Question: Should Breastfeeding Mother Takes the Covid-19 Vaccine and Pregnant Women Take the Vaccine?
Since the pandemic started, there have been many questions about the vaccine — its availability, efficacy, etc. Now that it is here, people are curious to know how it works once inside the body, and if there are any risks associated with it. For pregnant women and breastfeeding, especially, there have been numerous questions around the safety and security of their baby, and whether they are more vulnerable to the virus in their immuno-compromised state.
The Stage Media contacted Medical professionals, WHO and the Center for Disease Control to answer the question.
CDC said Pregnant people are more likely to get severely ill with COVID-19 compared with non-pregnant people. If you are pregnant, you can receive a COVID-19 vaccine. Getting a COVID-19 vaccine during pregnancy can protect you from a severe illness COVID-19. If you have questions about getting vaccinated, a conversation with your healthcare provider might help but is not required for vaccination.
Also, Breastfeeding mothers must get vaccinated as there are no risks for vaccinating breastfeeding mothers. The antibodies could pass to the babies as well and it may offer immunity to the baby also like other vaccines given in pregnancy.
However, there is currently limited data on the safety of COVID-19 vaccines in pregnant people.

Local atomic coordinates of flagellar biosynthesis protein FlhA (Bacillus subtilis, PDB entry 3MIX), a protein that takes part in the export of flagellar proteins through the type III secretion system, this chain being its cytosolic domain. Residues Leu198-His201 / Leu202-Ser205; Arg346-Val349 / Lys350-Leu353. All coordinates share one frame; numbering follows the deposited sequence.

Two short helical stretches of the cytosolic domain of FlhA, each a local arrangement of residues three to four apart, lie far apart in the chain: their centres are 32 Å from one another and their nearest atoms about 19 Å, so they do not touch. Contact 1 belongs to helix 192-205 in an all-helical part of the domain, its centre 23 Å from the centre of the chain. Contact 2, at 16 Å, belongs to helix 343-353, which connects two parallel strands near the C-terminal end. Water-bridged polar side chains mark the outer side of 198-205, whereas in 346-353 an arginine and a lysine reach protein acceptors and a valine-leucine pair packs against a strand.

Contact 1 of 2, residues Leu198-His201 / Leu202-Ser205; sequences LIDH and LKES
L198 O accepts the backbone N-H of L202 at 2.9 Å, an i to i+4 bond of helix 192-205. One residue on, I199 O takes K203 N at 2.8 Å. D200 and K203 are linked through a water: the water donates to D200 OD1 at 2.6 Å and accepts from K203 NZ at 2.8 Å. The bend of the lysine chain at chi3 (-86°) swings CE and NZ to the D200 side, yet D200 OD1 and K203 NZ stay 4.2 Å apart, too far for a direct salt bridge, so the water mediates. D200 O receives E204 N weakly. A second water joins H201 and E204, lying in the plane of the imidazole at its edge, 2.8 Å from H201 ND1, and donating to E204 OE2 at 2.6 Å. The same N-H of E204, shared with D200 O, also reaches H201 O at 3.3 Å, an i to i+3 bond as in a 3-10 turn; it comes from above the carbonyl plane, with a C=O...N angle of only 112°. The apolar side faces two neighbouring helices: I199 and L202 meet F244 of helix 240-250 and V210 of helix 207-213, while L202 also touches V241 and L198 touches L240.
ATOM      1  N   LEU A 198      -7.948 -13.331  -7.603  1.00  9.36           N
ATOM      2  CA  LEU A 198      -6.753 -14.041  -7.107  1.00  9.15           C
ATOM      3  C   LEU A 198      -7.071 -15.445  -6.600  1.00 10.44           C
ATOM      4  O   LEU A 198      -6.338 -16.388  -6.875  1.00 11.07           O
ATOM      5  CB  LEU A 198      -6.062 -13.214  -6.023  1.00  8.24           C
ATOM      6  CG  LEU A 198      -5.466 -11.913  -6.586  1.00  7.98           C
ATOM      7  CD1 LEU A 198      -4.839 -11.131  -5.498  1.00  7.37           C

Clinical trials that study the safety of COVID-19 vaccines and how well they work in pregnant people are underway or planned. Vaccine manufacturers are also collecting and reviewing data from people in the completed clinical trials who received the vaccine and became pregnant.
According to Dr. Mosoka Fallah, a Public Health specialist said there is no known risk in having the COVID-19 vaccines if you are breastfeeding, so you will still be offered the vaccine.
he said there is no need to avoid becoming pregnant after having the vaccine. Depending on your individual situation, you may decide to delay trying for a baby until after you have been vaccinated.
Dr. Anthony Brown, a medical expert said there is no evidence to suggest that COVID-19 vaccines will affect fertility. However, post-vaccination, it is recommended that any fertility treatment should be resumed within a span of 45 days.
“Although most pregnant women experience mild symptoms of COVID-19, the risk of more severe complications increases in the third trimester. Women in their third trimester should pay extra attention to social distancing measures and seek support straight away if they are concerned about symptoms.
“There is no data that the vaccine will have an impact on breastfeeding, which has multifold benefits for both the mother and child.